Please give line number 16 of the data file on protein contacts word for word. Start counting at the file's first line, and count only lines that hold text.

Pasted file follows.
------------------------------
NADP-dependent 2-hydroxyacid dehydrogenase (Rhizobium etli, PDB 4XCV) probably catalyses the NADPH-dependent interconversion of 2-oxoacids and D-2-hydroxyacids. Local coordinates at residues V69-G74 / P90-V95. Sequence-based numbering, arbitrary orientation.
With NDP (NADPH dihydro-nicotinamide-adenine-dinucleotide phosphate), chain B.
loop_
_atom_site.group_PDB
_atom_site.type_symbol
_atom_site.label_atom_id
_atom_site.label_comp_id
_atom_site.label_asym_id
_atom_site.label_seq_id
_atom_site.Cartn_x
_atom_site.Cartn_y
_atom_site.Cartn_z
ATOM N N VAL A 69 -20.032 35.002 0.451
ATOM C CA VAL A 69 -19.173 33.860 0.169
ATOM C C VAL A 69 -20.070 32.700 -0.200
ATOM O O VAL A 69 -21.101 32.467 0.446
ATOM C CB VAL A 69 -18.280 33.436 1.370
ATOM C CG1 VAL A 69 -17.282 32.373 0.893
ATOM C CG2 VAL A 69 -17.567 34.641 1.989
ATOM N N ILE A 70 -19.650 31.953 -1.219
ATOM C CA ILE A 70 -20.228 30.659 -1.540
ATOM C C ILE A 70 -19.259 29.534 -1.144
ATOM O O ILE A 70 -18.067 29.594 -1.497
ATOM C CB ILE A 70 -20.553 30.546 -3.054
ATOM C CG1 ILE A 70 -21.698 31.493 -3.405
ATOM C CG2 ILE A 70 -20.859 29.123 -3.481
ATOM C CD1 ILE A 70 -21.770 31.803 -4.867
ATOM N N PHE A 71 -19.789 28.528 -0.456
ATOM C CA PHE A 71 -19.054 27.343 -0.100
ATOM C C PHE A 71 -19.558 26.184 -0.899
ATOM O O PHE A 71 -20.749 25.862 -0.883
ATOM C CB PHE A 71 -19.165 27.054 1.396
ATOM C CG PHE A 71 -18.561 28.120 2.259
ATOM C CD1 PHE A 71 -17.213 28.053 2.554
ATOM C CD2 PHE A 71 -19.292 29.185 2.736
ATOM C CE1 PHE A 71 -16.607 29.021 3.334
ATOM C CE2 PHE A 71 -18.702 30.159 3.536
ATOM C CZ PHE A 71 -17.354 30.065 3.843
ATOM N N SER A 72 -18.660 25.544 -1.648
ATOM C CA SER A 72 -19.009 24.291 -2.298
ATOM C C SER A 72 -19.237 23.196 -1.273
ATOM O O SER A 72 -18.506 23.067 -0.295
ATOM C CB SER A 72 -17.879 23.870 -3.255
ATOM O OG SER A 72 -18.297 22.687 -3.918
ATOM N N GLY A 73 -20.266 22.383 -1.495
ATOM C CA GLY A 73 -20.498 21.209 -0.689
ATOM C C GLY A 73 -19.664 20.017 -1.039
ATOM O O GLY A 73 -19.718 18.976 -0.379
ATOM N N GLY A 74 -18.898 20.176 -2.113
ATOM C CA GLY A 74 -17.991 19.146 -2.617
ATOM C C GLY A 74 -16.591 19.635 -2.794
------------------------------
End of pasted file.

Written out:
ATOM O O VAL A 69 -21.101 32.467 0.446